How many are you willing to work? Do you intend to operate the business yourself or hire a manager? Will franchise ownership be your main source of income or a supplement to your current income? Are you in this for the long term? Would you like to own several outlets? Are you willing to let the franchisor be your boss? Franchise Exposition Attending a franchise exposition allows you to see and compare a variety of franchise possibilities at one time. Before you attend, research the kind of franchise that may best suit your budget, experience and goals.

When you attend, visit several franchise exhibitors who deal with the type of industry that appeals to you. How many franchised outlets are there? What is the initial franchise fee?

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What are the additional start-up costs? Are there continuing royalty payments? How much are they? What management, technical and other support does the franchisor offer? What controls does the franchisor impose? How long has the franchisor been in business?

Exhibitors may offer you incentives to attend a promotional meeting to discuss the franchise in detail. These meetings can be another source of information and give you a chance to raise questions, but they may also expose you to high-pressure sales tactics. Be prepared to walk away from any franchise opportunity — and promotion — that does not fit your needs.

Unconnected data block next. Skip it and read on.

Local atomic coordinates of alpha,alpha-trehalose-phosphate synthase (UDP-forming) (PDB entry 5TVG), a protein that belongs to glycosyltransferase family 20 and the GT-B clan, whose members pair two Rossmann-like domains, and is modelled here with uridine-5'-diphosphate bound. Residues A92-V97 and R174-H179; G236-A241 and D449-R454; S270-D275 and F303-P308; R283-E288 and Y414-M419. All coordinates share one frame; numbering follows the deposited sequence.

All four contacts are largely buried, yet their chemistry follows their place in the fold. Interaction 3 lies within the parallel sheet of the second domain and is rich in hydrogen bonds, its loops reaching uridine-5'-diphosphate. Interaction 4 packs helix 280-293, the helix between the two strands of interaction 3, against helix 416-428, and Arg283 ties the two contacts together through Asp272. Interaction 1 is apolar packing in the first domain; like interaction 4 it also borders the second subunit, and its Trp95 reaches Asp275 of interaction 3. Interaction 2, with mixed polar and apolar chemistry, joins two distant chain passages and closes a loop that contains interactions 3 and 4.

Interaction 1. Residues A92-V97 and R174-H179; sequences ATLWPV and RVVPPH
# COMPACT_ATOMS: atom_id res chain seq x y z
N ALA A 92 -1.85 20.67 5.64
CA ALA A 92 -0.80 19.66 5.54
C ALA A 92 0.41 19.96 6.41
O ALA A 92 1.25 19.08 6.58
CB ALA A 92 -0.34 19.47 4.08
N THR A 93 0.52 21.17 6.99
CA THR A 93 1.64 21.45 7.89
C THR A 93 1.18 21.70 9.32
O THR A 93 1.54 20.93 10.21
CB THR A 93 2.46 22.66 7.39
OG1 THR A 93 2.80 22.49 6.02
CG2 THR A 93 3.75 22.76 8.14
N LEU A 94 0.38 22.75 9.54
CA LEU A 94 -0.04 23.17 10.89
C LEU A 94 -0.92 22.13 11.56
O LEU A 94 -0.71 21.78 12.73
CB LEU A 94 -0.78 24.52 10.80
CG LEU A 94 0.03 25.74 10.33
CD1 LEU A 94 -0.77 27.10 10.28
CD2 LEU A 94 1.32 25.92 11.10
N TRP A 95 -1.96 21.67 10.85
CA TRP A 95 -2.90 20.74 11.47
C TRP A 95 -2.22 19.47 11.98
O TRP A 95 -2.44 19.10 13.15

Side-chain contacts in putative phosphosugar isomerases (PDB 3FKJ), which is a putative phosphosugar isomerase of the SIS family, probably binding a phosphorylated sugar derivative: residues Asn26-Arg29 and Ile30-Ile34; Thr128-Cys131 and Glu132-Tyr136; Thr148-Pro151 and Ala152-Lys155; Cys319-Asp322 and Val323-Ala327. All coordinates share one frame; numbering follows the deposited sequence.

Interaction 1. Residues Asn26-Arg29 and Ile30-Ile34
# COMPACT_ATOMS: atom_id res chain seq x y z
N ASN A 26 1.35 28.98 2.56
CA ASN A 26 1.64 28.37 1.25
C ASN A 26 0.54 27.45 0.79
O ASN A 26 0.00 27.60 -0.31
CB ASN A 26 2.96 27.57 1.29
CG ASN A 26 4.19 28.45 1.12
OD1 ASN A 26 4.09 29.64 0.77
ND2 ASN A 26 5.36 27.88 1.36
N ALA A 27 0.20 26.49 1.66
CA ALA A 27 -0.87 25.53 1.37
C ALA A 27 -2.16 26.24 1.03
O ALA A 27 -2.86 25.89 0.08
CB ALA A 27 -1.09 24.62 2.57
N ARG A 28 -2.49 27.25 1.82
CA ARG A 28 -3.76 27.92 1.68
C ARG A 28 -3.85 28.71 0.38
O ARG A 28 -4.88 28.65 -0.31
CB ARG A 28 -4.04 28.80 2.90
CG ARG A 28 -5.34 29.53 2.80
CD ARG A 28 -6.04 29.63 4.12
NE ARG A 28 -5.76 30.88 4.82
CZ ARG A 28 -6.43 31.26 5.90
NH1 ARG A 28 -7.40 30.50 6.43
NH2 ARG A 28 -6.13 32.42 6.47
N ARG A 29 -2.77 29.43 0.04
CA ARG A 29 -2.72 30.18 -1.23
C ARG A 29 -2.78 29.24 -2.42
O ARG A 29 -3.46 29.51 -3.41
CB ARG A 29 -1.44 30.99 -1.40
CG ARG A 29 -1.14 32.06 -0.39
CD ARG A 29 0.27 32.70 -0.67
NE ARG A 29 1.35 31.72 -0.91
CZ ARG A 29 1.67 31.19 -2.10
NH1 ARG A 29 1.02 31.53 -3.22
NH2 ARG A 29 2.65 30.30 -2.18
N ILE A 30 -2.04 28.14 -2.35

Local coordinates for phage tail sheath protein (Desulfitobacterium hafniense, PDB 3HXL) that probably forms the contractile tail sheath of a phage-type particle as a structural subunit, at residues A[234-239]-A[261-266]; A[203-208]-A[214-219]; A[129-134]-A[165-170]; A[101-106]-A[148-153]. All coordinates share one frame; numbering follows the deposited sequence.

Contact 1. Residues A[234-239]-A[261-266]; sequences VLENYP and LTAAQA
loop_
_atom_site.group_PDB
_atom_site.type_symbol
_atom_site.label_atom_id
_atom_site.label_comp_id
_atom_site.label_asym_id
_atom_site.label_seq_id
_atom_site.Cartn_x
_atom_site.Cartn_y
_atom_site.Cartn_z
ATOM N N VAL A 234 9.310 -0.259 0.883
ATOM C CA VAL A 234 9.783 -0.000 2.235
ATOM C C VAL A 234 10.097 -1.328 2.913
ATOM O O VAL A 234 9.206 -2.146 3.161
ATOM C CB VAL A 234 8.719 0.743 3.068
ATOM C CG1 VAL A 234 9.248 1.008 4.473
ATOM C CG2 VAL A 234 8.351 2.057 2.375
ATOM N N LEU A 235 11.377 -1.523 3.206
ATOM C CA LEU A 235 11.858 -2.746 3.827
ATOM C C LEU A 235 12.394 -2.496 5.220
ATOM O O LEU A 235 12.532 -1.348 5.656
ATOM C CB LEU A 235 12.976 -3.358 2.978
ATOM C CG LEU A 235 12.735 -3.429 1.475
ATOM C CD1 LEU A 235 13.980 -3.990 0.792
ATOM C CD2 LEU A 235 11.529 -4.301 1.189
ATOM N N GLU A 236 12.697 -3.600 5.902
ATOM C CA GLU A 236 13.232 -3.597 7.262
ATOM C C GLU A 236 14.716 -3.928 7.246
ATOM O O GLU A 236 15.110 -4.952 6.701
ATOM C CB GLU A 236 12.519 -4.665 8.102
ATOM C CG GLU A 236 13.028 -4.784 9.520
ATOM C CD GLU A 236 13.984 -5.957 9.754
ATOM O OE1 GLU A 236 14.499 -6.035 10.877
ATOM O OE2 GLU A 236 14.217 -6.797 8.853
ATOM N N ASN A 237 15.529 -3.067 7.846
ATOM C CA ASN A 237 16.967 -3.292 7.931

Typically, a broker reviews the amount of money you have to invest and then directs you to opportunities that match your interests and resources. A broker also may help you finish applications and the paperwork to complete the sale. Brokers often work for franchisors, and are paid only if a sale is made. What choices does the broker offer?

That may be true — or not. Ask how many franchisors the broker represents. A broker who represents only a few franchisors will give you limited suggestions. How does the broker select franchises? Some franchise brokers may claim they will suggest only those franchises that meet certain standards.

You may think this means that your risk is limited because the broker weeds out poor investments. In fact, some brokers represent any franchisor willing to pay them a commission for a sale.